That ‘enchantment’ business may sound sappy, but it’s true. Stonington has for a long time had some of the best sailors and fishermen in the world, and it isn’t because they hate the sea.

Finally, here’s an image that started out as a sketch for another painting.  I made it up; it has part Stonington, part Cape Rosier in Brooksville and part Eggemoggin Reach in Deer Isle.

engagement-of-poetry-clouds
Clouds, watercolor. Shown in Engagement of Poetry.

Above the limpid sea, clouds are never still.

 

 

 

The 12 by 12 (By 12) Is Here!

12-by-12-Farmers-Market
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The Deer Isle Artists Association’s popular 12 by 12 (By 12) exhibit is scheduled to start Tuesday, July 31, at 10 am sharp.

Be there at the starting gate if you have your eye on a particular work of art.

The 12 by 12 (By 12) features paintings, prints and collages (also known as wall art) no bigger than 12″ by 12.” It also includes 3-dimensional art, such as ceramics, baskets, fiber art and sculpture, also no bigger than — you guessed it — 12″ by 12″ by 12″.

Every work of art sells at an extremely reasonable price of $144 ($12 X $12). The gallery hangs new work as pieces sell. The show lasts two weeks, as all DIAA summer exhibits do, until August 12.

The exhibit is important to the DIAA because it raises money for operating costs.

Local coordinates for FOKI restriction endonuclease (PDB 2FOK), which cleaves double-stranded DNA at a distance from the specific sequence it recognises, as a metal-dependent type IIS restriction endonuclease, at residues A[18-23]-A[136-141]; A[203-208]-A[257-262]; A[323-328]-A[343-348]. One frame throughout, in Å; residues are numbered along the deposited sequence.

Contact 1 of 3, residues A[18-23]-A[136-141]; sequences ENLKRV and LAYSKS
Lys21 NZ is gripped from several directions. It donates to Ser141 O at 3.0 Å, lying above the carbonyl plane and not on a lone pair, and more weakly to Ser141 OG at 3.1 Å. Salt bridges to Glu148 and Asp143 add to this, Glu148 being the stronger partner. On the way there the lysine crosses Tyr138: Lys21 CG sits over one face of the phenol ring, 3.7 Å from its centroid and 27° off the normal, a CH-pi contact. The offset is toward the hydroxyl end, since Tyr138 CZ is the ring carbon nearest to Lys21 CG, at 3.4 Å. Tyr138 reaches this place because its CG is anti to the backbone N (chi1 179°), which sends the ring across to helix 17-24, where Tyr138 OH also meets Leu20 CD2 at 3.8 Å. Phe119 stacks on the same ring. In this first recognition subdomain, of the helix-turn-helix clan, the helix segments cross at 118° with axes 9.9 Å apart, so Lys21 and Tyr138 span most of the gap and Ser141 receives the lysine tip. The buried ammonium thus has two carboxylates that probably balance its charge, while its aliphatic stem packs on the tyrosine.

If you’d like to meet the artists, the reception will be held on Sunday, Aug. 5, from 3 pm to 5 pm. Wine and lemonade will be served, and there will be plenty of food as well.

I’ve shown my work in the past two 12 by 12 (By 12) exhibits. This year I’m donating three watercolors to the show.

They are: Farmers Market,12-by-12-Farmers-Market

Farmers Market, Watercolor, 12″ by 12″Caterpillar Hill and

12-by-12-Caterpillar-Hill
Caterpillar Hill, Watercolor, 12″ by 12″

and, finally, Cape Rosier.

12-by-12-Cape-Rosier
Cape Rosier, Watercolor, 12″ by 12″

These are all Maine scenes. Farmers Market, as its name implies, pictures a scene from the Stonington Farmers Market,

Caterpillar Hill is the view from a stunning lookout on Route 15 on the way to Deer Isle (or the way back). It overlooks Penobscot Bay, the island and the Penobscot River. If you happen to drive by, check out the informational markers. I believe they explain the disastrous Penobscot Expedition during the American Revolution. It didn’t go well for Paul Revere.